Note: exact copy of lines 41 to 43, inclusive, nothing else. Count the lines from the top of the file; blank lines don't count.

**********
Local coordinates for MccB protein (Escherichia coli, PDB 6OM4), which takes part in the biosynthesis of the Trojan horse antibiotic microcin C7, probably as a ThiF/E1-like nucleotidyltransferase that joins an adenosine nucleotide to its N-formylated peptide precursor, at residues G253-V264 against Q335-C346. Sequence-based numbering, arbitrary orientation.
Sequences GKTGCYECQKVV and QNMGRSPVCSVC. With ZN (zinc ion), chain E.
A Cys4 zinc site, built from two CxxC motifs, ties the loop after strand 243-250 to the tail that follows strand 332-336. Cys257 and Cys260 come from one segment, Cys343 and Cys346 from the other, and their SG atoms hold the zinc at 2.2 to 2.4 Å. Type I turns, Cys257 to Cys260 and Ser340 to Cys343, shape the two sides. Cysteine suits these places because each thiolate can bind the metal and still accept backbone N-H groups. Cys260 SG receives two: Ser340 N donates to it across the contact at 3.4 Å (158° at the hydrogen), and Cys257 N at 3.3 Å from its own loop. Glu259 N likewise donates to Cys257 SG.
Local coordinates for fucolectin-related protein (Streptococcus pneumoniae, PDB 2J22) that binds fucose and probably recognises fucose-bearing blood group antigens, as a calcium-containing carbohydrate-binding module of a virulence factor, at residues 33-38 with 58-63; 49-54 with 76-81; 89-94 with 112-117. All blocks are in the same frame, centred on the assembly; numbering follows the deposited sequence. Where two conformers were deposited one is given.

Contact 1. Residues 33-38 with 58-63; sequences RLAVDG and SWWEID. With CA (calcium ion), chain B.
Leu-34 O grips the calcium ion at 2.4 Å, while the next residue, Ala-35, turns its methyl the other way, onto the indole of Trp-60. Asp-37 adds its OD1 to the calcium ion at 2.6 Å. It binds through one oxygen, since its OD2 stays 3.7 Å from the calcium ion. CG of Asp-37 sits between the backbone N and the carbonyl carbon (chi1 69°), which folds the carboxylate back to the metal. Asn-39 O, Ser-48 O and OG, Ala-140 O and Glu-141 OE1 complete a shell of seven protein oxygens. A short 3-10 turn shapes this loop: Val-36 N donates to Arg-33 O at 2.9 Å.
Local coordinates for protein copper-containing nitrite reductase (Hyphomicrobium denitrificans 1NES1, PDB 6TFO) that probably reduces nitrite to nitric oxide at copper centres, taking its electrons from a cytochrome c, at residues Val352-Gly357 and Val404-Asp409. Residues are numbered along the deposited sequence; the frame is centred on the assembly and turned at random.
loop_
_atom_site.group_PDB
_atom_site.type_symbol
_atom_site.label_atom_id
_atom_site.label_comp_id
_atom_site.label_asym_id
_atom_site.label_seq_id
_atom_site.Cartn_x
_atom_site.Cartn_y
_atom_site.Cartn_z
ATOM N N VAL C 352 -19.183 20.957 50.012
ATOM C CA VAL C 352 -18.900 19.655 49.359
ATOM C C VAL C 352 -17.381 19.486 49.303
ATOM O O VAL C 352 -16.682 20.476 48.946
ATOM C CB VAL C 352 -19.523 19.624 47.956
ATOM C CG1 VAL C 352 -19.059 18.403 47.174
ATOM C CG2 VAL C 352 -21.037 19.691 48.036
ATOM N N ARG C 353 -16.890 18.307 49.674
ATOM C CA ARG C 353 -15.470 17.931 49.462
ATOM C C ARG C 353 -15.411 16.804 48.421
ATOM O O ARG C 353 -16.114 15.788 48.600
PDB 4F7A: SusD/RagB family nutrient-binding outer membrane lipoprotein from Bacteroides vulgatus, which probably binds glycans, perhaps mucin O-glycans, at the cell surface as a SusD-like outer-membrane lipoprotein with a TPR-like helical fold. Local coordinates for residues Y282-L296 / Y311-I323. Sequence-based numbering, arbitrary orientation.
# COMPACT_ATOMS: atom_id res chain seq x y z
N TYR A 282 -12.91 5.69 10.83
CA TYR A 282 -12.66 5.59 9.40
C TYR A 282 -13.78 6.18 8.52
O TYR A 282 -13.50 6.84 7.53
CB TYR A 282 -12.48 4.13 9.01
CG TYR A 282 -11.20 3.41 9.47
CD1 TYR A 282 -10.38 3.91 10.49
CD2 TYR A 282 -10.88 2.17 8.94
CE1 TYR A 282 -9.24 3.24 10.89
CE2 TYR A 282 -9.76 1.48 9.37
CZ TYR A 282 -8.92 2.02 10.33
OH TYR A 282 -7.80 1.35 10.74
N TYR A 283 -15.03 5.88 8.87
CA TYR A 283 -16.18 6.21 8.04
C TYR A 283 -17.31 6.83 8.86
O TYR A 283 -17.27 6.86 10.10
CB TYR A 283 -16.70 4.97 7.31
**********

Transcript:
CZ TYR A 282 -8.92 2.02 10.33
OH TYR A 282 -7.80 1.35 10.74
N TYR A 283 -15.03 5.88 8.87